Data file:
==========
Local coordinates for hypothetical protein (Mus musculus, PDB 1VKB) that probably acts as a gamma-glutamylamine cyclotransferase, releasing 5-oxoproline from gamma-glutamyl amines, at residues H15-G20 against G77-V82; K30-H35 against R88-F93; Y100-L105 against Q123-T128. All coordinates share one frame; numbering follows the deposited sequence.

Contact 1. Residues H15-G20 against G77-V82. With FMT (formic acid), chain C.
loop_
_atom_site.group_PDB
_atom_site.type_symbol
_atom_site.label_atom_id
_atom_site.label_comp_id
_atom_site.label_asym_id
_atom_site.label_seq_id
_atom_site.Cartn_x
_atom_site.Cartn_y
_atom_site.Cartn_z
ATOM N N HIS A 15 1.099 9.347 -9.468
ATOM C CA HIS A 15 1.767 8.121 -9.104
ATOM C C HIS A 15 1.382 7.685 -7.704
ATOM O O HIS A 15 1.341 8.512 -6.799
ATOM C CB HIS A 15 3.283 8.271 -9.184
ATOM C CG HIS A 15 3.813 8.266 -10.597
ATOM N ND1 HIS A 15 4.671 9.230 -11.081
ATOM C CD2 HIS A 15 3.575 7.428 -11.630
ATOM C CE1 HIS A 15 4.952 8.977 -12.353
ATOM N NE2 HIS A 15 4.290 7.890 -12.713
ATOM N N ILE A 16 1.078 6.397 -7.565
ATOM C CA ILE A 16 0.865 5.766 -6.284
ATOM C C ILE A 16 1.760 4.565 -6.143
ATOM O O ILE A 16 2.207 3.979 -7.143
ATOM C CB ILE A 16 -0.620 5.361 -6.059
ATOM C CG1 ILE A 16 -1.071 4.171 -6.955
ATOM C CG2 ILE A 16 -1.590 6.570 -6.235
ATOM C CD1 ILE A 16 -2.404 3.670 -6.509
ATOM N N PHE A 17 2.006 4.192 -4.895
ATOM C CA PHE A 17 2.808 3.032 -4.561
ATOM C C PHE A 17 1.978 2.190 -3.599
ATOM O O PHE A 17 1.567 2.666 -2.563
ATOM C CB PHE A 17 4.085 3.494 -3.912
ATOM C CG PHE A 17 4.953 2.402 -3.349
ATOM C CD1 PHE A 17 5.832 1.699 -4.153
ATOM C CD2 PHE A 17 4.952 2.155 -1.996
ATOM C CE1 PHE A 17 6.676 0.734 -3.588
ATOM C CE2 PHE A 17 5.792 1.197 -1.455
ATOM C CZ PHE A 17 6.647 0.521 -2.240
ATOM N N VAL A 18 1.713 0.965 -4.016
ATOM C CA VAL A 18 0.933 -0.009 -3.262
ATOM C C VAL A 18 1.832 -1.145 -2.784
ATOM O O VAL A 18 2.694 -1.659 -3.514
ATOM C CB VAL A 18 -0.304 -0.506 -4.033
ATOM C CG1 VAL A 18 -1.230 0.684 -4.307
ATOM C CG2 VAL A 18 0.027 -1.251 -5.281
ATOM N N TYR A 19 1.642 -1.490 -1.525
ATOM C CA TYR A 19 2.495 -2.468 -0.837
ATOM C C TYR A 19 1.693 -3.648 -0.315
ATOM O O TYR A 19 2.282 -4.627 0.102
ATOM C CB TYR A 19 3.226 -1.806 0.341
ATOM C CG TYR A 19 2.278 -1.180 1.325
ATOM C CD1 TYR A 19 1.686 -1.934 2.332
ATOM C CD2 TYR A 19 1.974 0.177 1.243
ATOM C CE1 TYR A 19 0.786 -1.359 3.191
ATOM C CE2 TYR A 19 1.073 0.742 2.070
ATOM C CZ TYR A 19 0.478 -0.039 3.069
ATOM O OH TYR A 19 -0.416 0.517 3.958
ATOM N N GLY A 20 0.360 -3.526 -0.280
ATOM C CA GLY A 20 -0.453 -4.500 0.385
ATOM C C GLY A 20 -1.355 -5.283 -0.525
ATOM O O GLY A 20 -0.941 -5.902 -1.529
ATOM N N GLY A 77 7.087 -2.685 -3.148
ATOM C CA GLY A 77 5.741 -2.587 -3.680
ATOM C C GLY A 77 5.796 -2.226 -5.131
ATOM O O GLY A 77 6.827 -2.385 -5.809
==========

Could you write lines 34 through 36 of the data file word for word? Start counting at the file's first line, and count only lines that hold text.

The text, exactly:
ATOM O O PHE A 17 1.567 2.666 -2.563
ATOM C CB PHE A 17 4.085 3.494 -3.912
ATOM C CG PHE A 17 4.953 2.402 -3.349